Myths and Legends of Autism: Part 1
Myths have traditionally been invented to provide explanations for phenomena that were beyond the understanding of the people who made them. Thus you have fiery chariots carrying the sun across the sky, serpents swallowing the sun during an eclipse, the world being created between fire and ice or the many myths of the Cargo Cult in New Guinea and Melanesia.
Another reason for people to invent myths is to deal with unpleasant truths that they wish to ignore. This impulse has given rise, in more modern times, to “irreducible complexity” and the Myth of the Poor Excretor.
The original impetus for the Myth of the Poor Excretor was the finding, by a number of practitioners involved in “alternative” autism therapies, that autistic children often had low hair mercury levels, which conflicted with their firmly held belief that autism was due – at least in part – to mercury poisoning.
When Holmes et al completed a study of 94 autistic children and 45 age- and sex-matched controls and found that autistic children had significantly lower hair mercury levels, there were only three conclusions they could reach:
 Mercury protected children from autism.
 The hair mercury tests were screwed up.
 Autistic children don’t excrete mercury into their hair.
Choice  is strongly counterintuitive, but should not be discounted out of hand solely for that reason, since much that is true in science goes against our best intuition. Choice  is contrary to decades of research data on mercury metabolism in mammals and so is clearly wrong. Choice  appears to be the most likely explanation.
Unfortunately for the authors, the only choice that doesn’t either nullify their hard effort (as  would) or contradict their immutable belief that mercury causes autism (as  would), is the only choice that is clearly wrong. Instead of abandoning their immutable belief that mercury causes autism - as their data would suggest - they invented the Myth of the Poor Excretor.
According to this myth, autistic children are unable to excrete the mercury they receive from the environment and – more importantly – their childhood vaccines. As a result – so goes the myth – they accumulate the toxic metal and become autistic. It’s a compelling tale, except that it’s complete rubbish.
If you read the study, you will find that this “hypothesis” of "poor excretion" arrives on the scene like a deus ex machina, without any data supporting “poor excretion” in autistic children – except for their low hair mercury levels, which can be better explained in other ways - and no data supporting the implied idea that mercury accumulation in hair can be impaired by any means - apart from cutting off the blood flow to the scalp.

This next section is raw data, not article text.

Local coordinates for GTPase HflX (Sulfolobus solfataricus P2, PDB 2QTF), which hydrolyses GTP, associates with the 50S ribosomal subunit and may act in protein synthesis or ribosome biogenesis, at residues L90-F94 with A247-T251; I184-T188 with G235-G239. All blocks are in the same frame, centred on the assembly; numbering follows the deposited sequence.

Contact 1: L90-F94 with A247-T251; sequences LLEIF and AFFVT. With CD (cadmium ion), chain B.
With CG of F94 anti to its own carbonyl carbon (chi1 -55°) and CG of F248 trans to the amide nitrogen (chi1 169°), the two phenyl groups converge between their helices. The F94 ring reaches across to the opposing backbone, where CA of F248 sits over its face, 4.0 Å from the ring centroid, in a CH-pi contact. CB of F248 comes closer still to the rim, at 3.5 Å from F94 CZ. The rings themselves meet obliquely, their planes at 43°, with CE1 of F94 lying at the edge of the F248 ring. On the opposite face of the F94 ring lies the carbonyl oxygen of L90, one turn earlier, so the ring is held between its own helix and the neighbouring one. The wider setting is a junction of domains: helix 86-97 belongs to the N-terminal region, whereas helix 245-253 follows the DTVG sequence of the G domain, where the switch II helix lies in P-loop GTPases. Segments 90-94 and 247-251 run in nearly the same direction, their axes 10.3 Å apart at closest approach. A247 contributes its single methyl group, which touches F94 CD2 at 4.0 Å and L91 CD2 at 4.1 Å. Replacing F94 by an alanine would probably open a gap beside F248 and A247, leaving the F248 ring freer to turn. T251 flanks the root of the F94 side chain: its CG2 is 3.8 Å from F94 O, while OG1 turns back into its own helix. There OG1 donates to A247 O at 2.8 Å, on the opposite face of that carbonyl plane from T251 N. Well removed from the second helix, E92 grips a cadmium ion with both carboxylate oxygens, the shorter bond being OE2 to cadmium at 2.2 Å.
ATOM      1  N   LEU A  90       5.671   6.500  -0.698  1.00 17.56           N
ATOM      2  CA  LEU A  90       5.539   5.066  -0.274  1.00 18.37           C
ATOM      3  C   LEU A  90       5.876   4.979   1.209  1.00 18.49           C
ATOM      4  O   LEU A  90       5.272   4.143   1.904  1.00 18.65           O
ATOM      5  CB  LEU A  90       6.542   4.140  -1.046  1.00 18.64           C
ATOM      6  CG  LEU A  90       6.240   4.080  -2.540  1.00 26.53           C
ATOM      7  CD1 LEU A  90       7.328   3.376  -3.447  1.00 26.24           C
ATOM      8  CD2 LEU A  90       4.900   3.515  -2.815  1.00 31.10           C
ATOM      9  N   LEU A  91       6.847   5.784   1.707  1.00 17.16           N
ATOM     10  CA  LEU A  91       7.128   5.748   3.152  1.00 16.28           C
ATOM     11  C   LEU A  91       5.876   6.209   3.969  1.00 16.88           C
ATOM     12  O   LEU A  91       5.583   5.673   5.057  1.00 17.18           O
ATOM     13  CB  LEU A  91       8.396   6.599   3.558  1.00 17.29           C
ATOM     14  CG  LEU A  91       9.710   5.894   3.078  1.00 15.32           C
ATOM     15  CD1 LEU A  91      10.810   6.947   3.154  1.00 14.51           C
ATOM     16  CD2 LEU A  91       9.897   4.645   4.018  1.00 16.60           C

There are also no citations of the scientific literature to show that this “hypothesis” is supported by the researches of other scientists. There is not even any mention of how this “hypothesis” flies squarely in the face of decades of research into mercury metabolism and how that might be reconciled.
In other words, it appears to have been made up out of thin air to keep the authors from having to abandon their cherished belief that mercury causes autism.
Now, it may be true that mercury causes autism in a small number of children – the currently available data is not able to eliminate that possibility. But that is a long way from saying that mercury does cause autism. And the Holmes et al study does nothing to support either the claim that mercury causes autism or that autistic children are “poor excretors” of mercury.
As it turns out, there has been a fair bit of research into the distribution of mercury – both organic and inorganic – into hair. Stuides by Yasutake and Hachiya (2006) and Wilhelm, Muller and Idel (1996) have clearly shown that hair mercury levels are proportional to blood mercury levels at the time the hair is growing. Shi, Lane and Clarkson (1990) showed that the uptake of mercury by hair was dependent on hair growth.
And 'way back in 1986, Mottet, Body, Wilkens and Burbacher showed that the amount of mercury in the hair depended primarily on the amount of mercury in the blood. They also found that the ratio between blood and hair mercury was constant over a wide range of doses and between animals.
But, even with all of this evidence available to them, the Holmes et al authors chose instead to create the Myth of the Poor Excretor. Like most denialist myths (myths invented to ignore unpleasant truths), the survival of the myth depends largely on the existence of a large number of people who also don’t want to face reality. For whatever reason, that pool of people exists and the Myth of the Poor Excretor has persisted to the present day, some four years after its invention.
Next: The Legend of the Maverick Doctor(s)